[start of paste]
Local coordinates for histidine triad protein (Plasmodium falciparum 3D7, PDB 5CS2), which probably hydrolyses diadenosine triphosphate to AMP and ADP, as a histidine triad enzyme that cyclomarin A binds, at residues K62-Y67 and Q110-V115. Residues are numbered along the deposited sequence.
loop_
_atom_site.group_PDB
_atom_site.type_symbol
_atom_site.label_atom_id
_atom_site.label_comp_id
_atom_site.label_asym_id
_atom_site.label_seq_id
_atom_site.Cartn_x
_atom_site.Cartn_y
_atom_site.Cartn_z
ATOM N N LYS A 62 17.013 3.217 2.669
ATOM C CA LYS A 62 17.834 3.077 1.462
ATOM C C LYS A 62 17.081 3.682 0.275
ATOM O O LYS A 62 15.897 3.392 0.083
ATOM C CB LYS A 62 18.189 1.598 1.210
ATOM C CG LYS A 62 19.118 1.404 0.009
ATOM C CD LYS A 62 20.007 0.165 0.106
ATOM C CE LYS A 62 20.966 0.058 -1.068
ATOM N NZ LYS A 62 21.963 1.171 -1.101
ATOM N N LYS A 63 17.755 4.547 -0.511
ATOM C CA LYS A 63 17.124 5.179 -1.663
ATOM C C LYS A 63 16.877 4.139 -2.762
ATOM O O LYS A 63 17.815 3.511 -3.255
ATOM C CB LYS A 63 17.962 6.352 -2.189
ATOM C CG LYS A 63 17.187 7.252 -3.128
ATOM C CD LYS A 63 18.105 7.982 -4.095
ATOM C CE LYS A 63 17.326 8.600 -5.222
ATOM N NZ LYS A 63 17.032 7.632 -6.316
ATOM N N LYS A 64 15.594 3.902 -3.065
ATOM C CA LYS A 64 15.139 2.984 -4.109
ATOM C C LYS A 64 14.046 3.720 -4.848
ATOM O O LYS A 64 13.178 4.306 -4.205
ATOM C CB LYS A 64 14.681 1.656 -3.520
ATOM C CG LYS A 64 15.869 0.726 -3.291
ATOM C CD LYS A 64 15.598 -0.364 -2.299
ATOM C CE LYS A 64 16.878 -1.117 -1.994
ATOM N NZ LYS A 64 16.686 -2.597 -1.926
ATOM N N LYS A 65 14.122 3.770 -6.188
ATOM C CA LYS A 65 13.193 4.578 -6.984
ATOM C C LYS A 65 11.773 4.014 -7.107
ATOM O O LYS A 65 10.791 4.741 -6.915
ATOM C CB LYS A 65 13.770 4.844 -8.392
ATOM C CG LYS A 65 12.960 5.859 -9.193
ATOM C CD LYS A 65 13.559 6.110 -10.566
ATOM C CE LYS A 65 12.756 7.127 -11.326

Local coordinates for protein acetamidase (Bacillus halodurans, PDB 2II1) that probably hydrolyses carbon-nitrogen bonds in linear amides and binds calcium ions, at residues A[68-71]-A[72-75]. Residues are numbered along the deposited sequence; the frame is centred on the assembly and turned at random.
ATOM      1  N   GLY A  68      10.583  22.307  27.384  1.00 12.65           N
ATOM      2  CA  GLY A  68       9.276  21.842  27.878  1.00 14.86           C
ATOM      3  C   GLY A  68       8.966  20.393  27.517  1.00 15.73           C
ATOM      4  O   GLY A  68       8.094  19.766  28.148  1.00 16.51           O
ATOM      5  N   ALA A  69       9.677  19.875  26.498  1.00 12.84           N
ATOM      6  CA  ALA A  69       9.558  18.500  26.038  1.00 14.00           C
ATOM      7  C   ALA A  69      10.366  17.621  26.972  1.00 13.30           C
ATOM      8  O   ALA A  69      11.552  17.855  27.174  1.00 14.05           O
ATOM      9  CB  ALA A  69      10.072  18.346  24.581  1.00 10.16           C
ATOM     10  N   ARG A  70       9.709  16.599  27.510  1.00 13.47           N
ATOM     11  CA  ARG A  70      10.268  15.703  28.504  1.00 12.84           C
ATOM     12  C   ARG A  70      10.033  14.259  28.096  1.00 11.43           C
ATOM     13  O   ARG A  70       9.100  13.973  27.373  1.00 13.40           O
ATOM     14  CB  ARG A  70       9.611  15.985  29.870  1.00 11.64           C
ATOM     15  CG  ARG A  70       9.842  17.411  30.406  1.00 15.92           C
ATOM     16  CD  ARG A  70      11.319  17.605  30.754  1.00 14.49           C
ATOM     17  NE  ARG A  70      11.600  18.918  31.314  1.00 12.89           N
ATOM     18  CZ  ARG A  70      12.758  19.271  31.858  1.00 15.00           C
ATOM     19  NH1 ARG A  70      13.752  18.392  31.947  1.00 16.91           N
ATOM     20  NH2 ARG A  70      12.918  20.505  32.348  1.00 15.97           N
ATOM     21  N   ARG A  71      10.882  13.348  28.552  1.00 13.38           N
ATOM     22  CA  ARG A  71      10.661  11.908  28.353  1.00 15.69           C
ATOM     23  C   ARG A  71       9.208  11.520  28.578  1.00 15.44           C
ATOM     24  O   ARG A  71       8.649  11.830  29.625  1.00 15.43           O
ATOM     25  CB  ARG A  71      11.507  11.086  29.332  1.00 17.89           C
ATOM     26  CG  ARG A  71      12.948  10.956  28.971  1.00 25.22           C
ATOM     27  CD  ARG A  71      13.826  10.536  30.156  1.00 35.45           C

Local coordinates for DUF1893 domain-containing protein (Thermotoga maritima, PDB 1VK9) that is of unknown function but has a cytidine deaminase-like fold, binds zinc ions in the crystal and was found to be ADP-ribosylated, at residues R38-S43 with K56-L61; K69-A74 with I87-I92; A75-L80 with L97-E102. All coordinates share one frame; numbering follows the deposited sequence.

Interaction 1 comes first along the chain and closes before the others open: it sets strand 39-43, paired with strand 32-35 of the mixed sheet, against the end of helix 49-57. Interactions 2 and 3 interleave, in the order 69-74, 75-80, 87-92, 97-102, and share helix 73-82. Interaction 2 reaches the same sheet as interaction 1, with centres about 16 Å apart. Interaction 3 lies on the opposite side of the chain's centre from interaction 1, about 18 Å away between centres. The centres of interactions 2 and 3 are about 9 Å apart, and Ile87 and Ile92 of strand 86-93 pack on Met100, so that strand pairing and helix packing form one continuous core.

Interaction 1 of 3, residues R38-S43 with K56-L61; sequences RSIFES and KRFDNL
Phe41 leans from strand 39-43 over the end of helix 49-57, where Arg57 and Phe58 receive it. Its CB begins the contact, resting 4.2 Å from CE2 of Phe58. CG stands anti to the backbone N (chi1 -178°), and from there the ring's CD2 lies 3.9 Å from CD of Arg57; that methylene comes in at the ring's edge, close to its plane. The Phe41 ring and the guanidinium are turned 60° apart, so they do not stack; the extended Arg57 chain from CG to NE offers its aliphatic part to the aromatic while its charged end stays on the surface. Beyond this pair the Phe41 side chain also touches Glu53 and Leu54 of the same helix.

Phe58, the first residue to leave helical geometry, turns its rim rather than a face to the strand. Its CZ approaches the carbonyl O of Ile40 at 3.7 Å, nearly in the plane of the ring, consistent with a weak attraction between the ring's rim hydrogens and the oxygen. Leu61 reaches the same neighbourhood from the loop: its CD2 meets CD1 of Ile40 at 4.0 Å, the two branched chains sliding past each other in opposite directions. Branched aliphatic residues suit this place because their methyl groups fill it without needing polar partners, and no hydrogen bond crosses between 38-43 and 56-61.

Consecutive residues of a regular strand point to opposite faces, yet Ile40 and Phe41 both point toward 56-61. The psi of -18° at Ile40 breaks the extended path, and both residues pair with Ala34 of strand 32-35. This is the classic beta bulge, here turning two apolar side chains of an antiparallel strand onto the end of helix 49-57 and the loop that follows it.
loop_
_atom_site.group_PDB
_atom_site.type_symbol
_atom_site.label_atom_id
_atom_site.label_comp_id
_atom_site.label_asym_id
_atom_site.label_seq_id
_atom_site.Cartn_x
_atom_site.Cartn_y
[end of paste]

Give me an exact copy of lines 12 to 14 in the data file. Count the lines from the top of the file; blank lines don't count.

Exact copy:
ATOM N N LYS A 62 17.013 3.217 2.669
ATOM C CA LYS A 62 17.834 3.077 1.462
ATOM C C LYS A 62 17.081 3.682 0.275